Ukraine war: British Army veteran Scott Sibley died in drone attack, inquest hears | UK News

A 36-year-old British Army veteran was killed while on active service with the Ukrainian army after sustaining fatal injuries, an inquest has concluded.

Scott Sibley, from Immingham, North Lincolnshire, died on 22 April after his position in southern Ukraine came under attack from heavy artillery shelling.

Senior coroner Darren Salter said the father-of-three was “killed while on active service with the Ukrainian army”.

Mr Sibley’s family members watched the Oxford Coroners’ Court hearing via videolink.

Mr Sibley traveled to join the frontline on 13 March, traveling from Manchester to Poland before crossing the border into Ukraine.

The former soldier joined the International Brigade of Ukraine and was fatally injured after “volunteering” for a sniper mission while defending the southern Mykolaiv region.

The inquest heard that Mr Sibley had spent three days in a foxhole but as the team was due to be relieved, a drone was seen overhead with heat-sensing equipment.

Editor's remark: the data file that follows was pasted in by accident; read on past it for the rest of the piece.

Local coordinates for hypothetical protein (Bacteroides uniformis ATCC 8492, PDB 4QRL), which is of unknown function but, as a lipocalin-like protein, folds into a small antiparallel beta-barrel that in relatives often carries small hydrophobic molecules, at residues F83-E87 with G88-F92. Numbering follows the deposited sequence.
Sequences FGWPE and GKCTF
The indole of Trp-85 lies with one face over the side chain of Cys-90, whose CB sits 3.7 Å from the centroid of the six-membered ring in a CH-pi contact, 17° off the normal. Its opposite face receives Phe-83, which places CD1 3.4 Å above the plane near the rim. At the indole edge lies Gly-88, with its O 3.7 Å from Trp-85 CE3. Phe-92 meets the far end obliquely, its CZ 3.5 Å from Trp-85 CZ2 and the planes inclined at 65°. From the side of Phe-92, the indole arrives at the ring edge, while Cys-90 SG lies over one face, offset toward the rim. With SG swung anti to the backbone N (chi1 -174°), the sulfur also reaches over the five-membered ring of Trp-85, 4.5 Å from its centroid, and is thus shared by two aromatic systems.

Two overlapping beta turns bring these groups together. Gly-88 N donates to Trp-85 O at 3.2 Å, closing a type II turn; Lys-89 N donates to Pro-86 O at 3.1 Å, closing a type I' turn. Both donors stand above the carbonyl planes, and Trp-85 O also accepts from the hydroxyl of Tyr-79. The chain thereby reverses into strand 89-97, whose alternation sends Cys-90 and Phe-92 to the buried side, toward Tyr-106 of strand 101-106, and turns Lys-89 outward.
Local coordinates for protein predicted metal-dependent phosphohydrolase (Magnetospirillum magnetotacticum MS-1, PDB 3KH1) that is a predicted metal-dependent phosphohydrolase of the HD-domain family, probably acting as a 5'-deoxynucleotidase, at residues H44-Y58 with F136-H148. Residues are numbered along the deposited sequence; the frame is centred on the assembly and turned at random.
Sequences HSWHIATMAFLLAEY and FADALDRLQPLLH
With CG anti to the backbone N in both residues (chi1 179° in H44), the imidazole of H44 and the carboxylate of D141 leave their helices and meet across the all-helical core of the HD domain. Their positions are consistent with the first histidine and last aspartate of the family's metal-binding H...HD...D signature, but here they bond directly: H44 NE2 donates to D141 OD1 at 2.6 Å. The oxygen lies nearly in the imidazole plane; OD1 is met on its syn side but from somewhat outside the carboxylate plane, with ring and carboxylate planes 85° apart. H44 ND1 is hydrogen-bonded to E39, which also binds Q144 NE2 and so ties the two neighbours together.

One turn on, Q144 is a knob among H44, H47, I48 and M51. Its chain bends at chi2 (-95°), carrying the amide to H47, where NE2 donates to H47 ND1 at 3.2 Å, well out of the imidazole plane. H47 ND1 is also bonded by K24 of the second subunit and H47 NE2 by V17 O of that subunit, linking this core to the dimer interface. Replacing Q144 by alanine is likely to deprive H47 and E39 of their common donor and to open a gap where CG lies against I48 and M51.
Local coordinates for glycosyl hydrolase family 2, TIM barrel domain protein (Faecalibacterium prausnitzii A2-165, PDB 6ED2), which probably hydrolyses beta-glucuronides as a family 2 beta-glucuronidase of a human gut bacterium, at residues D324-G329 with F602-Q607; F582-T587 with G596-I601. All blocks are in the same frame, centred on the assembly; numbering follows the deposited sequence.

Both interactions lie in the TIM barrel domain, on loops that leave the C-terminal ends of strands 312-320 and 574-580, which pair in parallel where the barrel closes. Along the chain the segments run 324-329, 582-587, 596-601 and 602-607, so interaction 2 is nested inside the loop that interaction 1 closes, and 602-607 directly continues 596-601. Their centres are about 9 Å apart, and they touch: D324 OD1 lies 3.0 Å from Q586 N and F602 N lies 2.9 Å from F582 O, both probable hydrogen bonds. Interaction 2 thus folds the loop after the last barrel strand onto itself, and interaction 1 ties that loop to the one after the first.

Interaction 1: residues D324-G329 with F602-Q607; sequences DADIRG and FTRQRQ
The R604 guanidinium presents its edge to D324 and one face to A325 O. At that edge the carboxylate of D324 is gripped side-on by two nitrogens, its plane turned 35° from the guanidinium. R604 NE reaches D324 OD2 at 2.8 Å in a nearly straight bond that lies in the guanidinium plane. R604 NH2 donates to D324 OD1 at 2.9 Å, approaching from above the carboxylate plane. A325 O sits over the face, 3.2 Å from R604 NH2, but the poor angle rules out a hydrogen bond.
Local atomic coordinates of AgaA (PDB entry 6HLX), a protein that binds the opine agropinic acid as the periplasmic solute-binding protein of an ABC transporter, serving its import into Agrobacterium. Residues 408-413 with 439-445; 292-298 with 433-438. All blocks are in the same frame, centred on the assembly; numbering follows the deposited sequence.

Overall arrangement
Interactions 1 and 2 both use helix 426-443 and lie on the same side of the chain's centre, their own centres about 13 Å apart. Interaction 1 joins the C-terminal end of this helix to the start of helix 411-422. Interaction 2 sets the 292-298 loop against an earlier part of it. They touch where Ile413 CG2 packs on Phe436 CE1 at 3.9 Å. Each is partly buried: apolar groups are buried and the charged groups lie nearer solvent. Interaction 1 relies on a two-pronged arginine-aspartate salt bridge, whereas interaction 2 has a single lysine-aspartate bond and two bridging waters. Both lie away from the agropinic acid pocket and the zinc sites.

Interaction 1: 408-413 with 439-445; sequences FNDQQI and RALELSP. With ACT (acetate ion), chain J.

Moments later, they came under attack from heavy artillery shelling, and the foxhole was compromised.

Mr Sibley ran to take cover, but he was struck by mortar fire.

A post-mortem examination confirmed Mr Sibley sustained “penetrating fragment injuries” to the chest and abdomen as a result of the detonation of an explosive device.

The injuries would not have been survivable, even with medical intervention, the coroner said.

A forensic pathologist concluded “there is nothing that could have been done to have saved his life”.

Mr Sibley’s mother, Marie Sibley, said he took on the “role of protector” at a young age, in a statement read to the inquest.

She added that as a teenager he joined the air cadets and was always “helping where he could”, before joining the army.

Mrs Sibley said: “He had heard news about women and children being abused. He wanted to help.

“He knew Ukraine was requiring assistance, especially from those with military experience, which Scott had.

“While in Poland, Scott would make contact via a family WhatsApp group so we would know he was safe.

“He said he had made some good friends and he was fine. He was pleased to be helping.

“He was in his element and liked it to his Afghan tours. This was the last communication we had with Scott.

“Scott would do anything to help anyone. He had a good heart, and was a good person.”

A Ukrainian death certificate was issued for Mr Sibley on 25 April before his body was repatriated to the John Radcliffe Hospital in Oxford on 24 May.

He was formally identified by dental records, and a distinctive tattoo on his left shoulder.